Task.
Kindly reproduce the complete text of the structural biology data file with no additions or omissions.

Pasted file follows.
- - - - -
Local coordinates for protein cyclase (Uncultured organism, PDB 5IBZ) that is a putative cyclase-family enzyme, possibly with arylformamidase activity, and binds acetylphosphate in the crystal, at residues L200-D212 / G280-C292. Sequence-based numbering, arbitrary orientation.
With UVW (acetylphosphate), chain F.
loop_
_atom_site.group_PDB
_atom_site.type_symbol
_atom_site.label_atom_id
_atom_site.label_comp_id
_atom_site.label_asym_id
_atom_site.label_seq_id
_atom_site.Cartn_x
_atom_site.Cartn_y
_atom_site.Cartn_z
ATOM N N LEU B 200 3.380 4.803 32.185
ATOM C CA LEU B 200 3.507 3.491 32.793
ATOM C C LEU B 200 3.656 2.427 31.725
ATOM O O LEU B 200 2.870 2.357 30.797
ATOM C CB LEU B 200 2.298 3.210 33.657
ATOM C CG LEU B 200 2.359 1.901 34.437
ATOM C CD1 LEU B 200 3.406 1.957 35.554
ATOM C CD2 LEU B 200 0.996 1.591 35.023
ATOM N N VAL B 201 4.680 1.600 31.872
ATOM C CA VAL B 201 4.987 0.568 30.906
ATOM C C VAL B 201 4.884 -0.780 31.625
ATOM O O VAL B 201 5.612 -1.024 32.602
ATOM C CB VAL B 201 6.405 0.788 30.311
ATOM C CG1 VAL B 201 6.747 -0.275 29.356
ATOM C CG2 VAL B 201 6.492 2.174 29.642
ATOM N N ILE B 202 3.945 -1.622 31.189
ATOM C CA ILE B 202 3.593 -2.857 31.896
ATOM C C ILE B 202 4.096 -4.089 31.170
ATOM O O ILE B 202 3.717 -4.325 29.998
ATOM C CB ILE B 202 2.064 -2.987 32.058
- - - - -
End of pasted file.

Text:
Local coordinates for protein cyclase (Uncultured organism, PDB 5IBZ) that is a putative cyclase-family enzyme, possibly with arylformamidase activity, and binds acetylphosphate in the crystal, at residues L200-D212 / G280-C292. Sequence-based numbering, arbitrary orientation.
With UVW (acetylphosphate), chain F.
loop_
_atom_site.group_PDB
_atom_site.type_symbol
_atom_site.label_atom_id
_atom_site.label_comp_id
_atom_site.label_asym_id
_atom_site.label_seq_id
_atom_site.Cartn_x
_atom_site.Cartn_y
_atom_site.Cartn_z
ATOM N N LEU B 200 3.380 4.803 32.185
ATOM C CA LEU B 200 3.507 3.491 32.793
ATOM C C LEU B 200 3.656 2.427 31.725
ATOM O O LEU B 200 2.870 2.357 30.797
ATOM C CB LEU B 200 2.298 3.210 33.657
ATOM C CG LEU B 200 2.359 1.901 34.437
ATOM C CD1 LEU B 200 3.406 1.957 35.554
ATOM C CD2 LEU B 200 0.996 1.591 35.023
ATOM N N VAL B 201 4.680 1.600 31.872
ATOM C CA VAL B 201 4.987 0.568 30.906
ATOM C C VAL B 201 4.884 -0.780 31.625
ATOM O O VAL B 201 5.612 -1.024 32.602
ATOM C CB VAL B 201 6.405 0.788 30.311
ATOM C CG1 VAL B 201 6.747 -0.275 29.356
ATOM C CG2 VAL B 201 6.492 2.174 29.642
ATOM N N ILE B 202 3.945 -1.622 31.189
ATOM C CA ILE B 202 3.593 -2.857 31.896
ATOM C C ILE B 202 4.096 -4.089 31.170
ATOM O O ILE B 202 3.717 -4.325 29.998
ATOM C CB ILE B 202 2.064 -2.987 32.058